Dreaming of a more civilized place to raise my children, I swerve to avoid a cab that stops short, . . . whereupon a bicyclist calls me a cock and accuses me of trying to kill him. Meaning to explain that I had narrowly averted an accident and to inquir
Jim Blessing
Apr 12, 2012 rated it it was ok
Shelves: non-fiction
This was an interesting premise for a book, but was not all that interesting to read. It was New York City daily diary entries of various people between 1609 and 2009. The more famous people such as President George Washington and TR were of the most interest to me. Most of the rest of them, although informative of the times, were fairly boring and dry reading of diary entries.
Jan 21, 2012 marked it as to-read
Shelves: diary-journal
Enticing review from NYT.
Rachel C.
I enjoyed this collection, which contains a good mix of famous people and regular people. I did find the organization a bit disorienting. The selected diaries are organized by day of the year, and then chronologically for each day. So for March 3 or whatever, you might read the diary of a Revolutionary War lieutenant, followed by Andy Warhol. I don't think strictly chronological would have worked either, but perhaps different fonts for each century?

September was tough.

My favorite entries were by
May 15, 2017 rated it really liked it
Shelves: non-fic, history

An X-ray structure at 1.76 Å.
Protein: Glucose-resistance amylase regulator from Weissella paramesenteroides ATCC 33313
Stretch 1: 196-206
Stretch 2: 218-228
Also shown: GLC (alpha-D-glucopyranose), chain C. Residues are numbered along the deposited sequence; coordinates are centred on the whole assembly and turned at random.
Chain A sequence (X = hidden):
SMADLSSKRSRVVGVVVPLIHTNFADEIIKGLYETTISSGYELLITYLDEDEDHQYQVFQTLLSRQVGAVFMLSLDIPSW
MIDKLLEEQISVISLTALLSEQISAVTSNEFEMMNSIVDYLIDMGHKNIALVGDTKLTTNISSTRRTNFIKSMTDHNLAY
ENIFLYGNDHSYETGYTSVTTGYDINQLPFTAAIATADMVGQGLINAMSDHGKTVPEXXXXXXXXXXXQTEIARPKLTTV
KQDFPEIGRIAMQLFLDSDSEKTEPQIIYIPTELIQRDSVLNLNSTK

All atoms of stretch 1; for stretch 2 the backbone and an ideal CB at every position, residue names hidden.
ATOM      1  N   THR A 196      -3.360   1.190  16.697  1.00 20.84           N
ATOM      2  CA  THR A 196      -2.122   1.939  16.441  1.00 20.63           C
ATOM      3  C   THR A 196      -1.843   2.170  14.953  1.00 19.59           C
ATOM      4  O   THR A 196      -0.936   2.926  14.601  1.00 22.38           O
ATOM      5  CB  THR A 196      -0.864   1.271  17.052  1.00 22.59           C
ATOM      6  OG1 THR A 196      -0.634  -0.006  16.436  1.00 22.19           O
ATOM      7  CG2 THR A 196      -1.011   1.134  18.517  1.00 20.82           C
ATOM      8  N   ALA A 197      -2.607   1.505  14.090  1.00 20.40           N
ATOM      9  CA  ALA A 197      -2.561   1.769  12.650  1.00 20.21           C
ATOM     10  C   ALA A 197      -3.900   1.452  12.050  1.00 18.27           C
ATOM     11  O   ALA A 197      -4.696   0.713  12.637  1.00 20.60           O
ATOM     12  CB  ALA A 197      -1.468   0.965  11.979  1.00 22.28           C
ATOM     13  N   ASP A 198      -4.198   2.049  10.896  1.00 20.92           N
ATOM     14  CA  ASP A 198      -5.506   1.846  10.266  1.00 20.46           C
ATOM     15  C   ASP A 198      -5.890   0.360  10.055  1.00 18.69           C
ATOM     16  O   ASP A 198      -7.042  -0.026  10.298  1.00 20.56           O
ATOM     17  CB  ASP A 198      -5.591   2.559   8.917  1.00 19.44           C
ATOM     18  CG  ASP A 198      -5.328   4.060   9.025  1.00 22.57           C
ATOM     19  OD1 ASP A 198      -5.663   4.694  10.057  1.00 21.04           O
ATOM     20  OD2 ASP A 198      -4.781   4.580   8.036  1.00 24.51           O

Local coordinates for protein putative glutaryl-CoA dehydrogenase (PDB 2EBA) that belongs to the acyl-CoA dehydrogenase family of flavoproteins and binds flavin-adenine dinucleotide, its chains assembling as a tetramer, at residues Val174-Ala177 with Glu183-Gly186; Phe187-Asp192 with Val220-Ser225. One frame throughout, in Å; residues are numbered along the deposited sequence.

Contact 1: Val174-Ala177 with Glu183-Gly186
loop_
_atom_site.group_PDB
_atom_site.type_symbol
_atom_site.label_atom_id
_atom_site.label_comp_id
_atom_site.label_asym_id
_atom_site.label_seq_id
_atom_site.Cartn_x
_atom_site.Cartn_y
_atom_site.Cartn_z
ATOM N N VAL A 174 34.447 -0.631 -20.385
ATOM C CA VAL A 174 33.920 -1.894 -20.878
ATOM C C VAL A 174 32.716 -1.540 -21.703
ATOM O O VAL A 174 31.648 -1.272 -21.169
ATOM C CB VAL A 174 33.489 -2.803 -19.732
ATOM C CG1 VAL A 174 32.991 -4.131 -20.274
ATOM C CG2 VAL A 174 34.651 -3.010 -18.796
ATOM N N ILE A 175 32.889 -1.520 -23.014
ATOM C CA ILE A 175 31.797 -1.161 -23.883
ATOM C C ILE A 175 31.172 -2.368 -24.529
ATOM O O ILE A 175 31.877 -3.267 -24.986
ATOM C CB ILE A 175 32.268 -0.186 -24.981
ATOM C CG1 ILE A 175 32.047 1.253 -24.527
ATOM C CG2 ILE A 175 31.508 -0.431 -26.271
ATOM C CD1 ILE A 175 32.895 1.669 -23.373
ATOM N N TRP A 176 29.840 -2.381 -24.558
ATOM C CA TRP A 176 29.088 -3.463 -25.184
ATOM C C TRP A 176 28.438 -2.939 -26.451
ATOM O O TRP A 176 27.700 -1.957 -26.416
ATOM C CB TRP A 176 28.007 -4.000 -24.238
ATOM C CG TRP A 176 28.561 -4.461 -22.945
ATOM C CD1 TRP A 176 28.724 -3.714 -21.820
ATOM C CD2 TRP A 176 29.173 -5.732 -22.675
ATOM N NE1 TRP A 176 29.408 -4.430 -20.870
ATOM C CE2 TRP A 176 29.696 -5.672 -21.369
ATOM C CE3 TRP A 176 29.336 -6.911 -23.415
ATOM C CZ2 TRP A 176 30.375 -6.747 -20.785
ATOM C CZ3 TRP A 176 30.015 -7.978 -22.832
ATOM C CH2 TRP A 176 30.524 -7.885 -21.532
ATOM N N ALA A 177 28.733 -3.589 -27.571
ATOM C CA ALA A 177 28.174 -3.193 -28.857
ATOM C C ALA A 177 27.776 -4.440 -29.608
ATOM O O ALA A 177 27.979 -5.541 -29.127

I love this idea! Diary entries from a whole bunch of New Yorkers (or people just visiting) throughout 4 centuries. I wish there were a way to be able to easily read the entries for one particular person in chronological order, but that's a minor quibble and not something you can really get around when dealing with books on paper. I strongly suspect I will dive back into this many many times in the future.
Feb 08, 2012 rated it really liked it
Shelves: memoir, history
I chose this book because I spent the months of June and July at the bedside of both of my dying parents. I knew that my capacity for reading and absorbing information would be fragmented and limited by grief, anxiety, exhaustion and a simple lack of time. New York Diaries provided a book that I could read in five or ten minute segments and each entry stood alone. It was the perfect fit for me during this extremely difficult time.

The book is set up in chronological order, from January 1 through
May 11, 2013 rated it really liked it
"Lately—due to not working and due, too, to observing how much more prestige and authority other people with less ability carry—It seems to me, now that I definitely want rewards during my lifetime, that given a good talent, its recognition and elevation to great are utterly dependent on exploitation and outside funny-business, the personal approach. If someone doesn't do this for you, you must do it yourself." Dawn Powell, 1935 (12)

"Lord, how these films do concern themselves with matter extran
Jan 12, 2014 rated it really liked it
greetings new york

400 + pages later, i am still spinning with literary delight. i don't know how anyone with a sound & open heart would disapprove of this novel. it left a footprint upon my soul. there is so much to revere inside this hallowed pages. there are historical references. there are whimsical notes too. there are tragedies being accounted for as well. it's the characters that are the main stars as well. you have george templeton strong. never heard of him before. married to ellen s
Jan 01, 2014 rated it really liked it
Shelves: letters